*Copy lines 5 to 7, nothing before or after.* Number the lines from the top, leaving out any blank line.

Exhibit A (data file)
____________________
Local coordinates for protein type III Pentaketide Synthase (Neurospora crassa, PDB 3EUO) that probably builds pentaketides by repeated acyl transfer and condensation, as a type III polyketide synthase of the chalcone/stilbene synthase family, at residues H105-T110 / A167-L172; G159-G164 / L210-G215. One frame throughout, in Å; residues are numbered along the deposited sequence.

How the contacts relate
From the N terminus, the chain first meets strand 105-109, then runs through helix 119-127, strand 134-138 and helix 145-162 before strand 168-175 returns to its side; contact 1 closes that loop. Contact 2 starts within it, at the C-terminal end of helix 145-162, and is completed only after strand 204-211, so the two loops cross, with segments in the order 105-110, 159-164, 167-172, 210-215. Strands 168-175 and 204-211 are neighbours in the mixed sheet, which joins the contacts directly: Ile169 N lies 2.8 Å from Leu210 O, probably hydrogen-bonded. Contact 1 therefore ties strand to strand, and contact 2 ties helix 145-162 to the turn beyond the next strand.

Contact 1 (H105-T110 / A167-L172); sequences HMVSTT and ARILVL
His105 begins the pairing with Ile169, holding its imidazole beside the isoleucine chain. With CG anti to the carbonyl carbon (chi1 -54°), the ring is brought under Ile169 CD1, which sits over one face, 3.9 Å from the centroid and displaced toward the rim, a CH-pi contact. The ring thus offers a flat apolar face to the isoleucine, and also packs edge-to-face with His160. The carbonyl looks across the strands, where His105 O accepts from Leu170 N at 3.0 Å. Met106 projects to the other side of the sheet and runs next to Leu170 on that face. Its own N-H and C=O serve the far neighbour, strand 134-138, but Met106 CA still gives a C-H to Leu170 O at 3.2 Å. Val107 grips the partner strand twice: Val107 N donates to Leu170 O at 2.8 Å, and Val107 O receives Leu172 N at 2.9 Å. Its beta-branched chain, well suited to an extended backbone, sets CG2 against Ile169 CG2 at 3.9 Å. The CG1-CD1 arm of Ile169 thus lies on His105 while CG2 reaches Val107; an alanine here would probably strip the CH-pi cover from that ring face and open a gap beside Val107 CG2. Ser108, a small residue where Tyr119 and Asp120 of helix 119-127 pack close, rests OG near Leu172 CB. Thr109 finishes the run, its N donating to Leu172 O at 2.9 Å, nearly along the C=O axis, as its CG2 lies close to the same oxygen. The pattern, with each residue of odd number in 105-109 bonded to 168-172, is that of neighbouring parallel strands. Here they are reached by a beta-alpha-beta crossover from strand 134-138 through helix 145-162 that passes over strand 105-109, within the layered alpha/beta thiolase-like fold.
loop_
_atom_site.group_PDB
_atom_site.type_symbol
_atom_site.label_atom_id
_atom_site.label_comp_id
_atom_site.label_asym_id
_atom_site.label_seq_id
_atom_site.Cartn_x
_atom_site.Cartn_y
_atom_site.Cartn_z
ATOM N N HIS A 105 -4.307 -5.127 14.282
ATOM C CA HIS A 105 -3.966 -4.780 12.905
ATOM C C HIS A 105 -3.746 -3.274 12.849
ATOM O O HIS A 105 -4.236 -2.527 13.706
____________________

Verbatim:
His105 begins the pairing with Ile169, holding its imidazole beside the isoleucine chain. With CG anti to the carbonyl carbon (chi1 -54°), the ring is brought under Ile169 CD1, which sits over one face, 3.9 Å from the centroid and displaced toward the rim, a CH-pi contact. The ring thus offers a flat apolar face to the isoleucine, and also packs edge-to-face with His160. The carbonyl looks across the strands, where His105 O accepts from Leu170 N at 3.0 Å. Met106 projects to the other side of the sheet and runs next to Leu170 on that face. Its own N-H and C=O serve the far neighbour, strand 134-138, but Met106 CA still gives a C-H to Leu170 O at 3.2 Å. Val107 grips the partner strand twice: Val107 N donates to Leu170 O at 2.8 Å, and Val107 O receives Leu172 N at 2.9 Å. Its beta-branched chain, well suited to an extended backbone, sets CG2 against Ile169 CG2 at 3.9 Å. The CG1-CD1 arm of Ile169 thus lies on His105 while CG2 reaches Val107; an alanine here would probably strip the CH-pi cover from that ring face and open a gap beside Val107 CG2. Ser108, a small residue where Tyr119 and Asp120 of helix 119-127 pack close, rests OG near Leu172 CB. Thr109 finishes the run, its N donating to Leu172 O at 2.9 Å, nearly along the C=O axis, as its CG2 lies close to the same oxygen. The pattern, with each residue of odd number in 105-109 bonded to 168-172, is that of neighbouring parallel strands. Here they are reached by a beta-alpha-beta crossover from strand 134-138 through helix 145-162 that passes over strand 105-109, within the layered alpha/beta thiolase-like fold.
loop_
_atom_site.group_PDB